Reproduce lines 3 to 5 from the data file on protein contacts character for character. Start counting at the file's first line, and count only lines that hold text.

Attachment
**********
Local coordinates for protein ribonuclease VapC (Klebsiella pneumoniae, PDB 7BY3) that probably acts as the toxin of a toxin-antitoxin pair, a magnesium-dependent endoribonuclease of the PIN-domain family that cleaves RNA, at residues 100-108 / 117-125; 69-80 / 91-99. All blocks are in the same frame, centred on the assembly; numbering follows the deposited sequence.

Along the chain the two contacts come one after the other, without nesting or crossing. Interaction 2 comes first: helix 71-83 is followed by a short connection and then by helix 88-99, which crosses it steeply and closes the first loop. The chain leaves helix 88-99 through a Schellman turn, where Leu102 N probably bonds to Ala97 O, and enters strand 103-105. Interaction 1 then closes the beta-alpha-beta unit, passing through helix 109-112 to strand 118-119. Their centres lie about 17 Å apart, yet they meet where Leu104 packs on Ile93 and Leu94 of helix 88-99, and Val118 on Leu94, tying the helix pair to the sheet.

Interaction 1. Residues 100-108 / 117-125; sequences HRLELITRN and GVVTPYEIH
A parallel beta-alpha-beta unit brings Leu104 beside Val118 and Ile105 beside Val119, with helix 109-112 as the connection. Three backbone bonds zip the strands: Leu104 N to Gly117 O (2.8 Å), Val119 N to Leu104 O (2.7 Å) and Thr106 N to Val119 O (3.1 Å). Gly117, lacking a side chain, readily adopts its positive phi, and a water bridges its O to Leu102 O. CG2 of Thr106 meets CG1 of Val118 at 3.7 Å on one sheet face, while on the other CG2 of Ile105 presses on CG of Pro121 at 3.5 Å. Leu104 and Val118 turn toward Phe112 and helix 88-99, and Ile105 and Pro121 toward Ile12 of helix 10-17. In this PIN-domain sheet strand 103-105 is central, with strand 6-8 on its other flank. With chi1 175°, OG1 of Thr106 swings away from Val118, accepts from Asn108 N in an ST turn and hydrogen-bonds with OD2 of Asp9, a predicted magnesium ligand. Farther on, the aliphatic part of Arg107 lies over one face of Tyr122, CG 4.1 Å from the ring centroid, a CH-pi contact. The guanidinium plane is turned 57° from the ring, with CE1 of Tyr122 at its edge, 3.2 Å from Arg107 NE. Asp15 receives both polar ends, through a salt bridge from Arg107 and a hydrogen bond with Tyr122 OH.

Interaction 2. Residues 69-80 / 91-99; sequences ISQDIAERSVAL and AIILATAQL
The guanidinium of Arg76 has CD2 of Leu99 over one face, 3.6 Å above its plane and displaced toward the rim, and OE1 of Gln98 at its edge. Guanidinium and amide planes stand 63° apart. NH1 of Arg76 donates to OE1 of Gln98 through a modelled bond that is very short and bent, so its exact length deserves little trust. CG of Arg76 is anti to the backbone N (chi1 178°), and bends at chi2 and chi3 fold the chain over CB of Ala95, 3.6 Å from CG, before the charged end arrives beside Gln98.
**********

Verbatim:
Interaction 1. Residues 100-108 / 117-125; sequences HRLELITRN and GVVTPYEIH
A parallel beta-alpha-beta unit brings Leu104 beside Val118 and Ile105 beside Val119, with helix 109-112 as the connection. Three backbone bonds zip the strands: Leu104 N to Gly117 O (2.8 Å), Val119 N to Leu104 O (2.7 Å) and Thr106 N to Val119 O (3.1 Å). Gly117, lacking a side chain, readily adopts its positive phi, and a water bridges its O to Leu102 O. CG2 of Thr106 meets CG1 of Val118 at 3.7 Å on one sheet face, while on the other CG2 of Ile105 presses on CG of Pro121 at 3.5 Å. Leu104 and Val118 turn toward Phe112 and helix 88-99, and Ile105 and Pro121 toward Ile12 of helix 10-17. In this PIN-domain sheet strand 103-105 is central, with strand 6-8 on its other flank. With chi1 175°, OG1 of Thr106 swings away from Val118, accepts from Asn108 N in an ST turn and hydrogen-bonds with OD2 of Asp9, a predicted magnesium ligand. Farther on, the aliphatic part of Arg107 lies over one face of Tyr122, CG 4.1 Å from the ring centroid, a CH-pi contact. The guanidinium plane is turned 57° from the ring, with CE1 of Tyr122 at its edge, 3.2 Å from Arg107 NE. Asp15 receives both polar ends, through a salt bridge from Arg107 and a hydrogen bond with Tyr122 OH.

Interaction 2. Residues 69-80 / 91-99; sequences ISQDIAERSVAL and AIILATAQL